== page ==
1. I don’t think so. I think that based upon this statement:

      “As a point of reference, the occupation ideal points are imposed over the density plots for all Democratic and Republican candidates.

      So what this appears to be saying is that Democratic politicians in 2008 were on the money with 95% of the industries in America, whereas the Republican right was just off in crazy-town.

      Count me skeptical. Certainly the Iraq war, a culture of fear regarding the financial markets (which McCain exacerbated), and general weariness with the Republican party in general would help the Dems. There is obviously some truth to these statements considering Republicans lost a number of seats. However, this is 2008, not 2004 or 2006. It doesn’t explain how so many conservative politicians stayed in office despite losses.

      I think this graph is very misleading. It would appear to me to indicate that those that consider themselves on the left are actually very, very far left. That’s because of the “quiet” right hump. That indicates that the biggest bulk of the Republican congress is center-right whereas the left is not center left–it’s actually bimodal. Given my above post, it would appear that this is consistent with why the means all lean substantially to the left yet the political rankings don’t. (And the electoral vs. population differences don’t matter *that* much). If you have a bulk of center-right people in industries, the way it moves to the left is by an equal count being weighted much farther to the left.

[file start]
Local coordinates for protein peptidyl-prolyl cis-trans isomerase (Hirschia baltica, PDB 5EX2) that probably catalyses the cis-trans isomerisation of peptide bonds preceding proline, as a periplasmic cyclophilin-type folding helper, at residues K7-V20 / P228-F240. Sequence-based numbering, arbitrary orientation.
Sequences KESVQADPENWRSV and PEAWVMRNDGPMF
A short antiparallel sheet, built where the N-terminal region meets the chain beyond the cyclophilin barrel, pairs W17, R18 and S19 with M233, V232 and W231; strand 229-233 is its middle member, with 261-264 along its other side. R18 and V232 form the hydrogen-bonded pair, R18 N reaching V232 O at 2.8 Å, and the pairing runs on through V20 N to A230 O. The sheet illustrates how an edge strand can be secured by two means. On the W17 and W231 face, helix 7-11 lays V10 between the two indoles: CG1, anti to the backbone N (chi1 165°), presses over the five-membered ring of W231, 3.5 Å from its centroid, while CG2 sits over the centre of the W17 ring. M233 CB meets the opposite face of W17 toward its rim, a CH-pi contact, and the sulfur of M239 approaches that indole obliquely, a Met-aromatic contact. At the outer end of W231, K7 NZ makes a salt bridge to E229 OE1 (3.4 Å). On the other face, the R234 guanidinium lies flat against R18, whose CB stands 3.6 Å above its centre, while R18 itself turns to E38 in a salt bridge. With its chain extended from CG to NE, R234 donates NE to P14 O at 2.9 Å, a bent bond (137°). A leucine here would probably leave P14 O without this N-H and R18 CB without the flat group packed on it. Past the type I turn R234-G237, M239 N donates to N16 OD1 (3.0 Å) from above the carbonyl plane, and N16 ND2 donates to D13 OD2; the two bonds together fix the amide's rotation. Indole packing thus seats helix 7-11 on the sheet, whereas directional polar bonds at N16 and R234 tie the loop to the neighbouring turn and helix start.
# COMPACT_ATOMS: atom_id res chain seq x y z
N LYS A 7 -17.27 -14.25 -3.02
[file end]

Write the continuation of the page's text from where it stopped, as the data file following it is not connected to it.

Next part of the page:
It would also seem to indicate that the Blue Dogs are screwed. I would like to see this graph for a hypothetical 2010, even though I know that presidential campaigns draw the most money.

  8. Why is Energy Production on there twice?

    1. My guess is it’s a mistake and the rightward-one is supposed to be “Energy Services” such as companies like Halliburton or Baker Hughes.

      They are neither energy production nor oil companies (much to the surprise of academic leftists i know).

    2. Good energy production like wind, solar, hampsters running in cages etc is the one on the left (about -0.01)

      Bad energy production like coal, nuclear etc is the one on the right (about +0.50)

  9. ‘Laywers’?

  10. I’m currently working in the movie industry, and it is indeed the most left leaning group I have ever been associated with. There is a six foot portrait of Obama in the cafeteria. Creepy. On cubicle neighbor was ranting the other day about a politician, saying “he is far to the right, an extremist conservative, he’s very scary, he even likes guns.”

    1. For all our sakes, you must find some way s to subtly fuck with their minds.

  11. This explains why automobile dealers are always portrayed negatively in Hollywood films.

  12. where is the military? why the hell aren’t we on there?

    1. In all seriousness, there just aren’t very many of you.

      This is good thing in most ways, but it is bad for the mass of the people understanding the full cost of our foreign policy.

      [No service myself, but several members of my family have served or are serving.]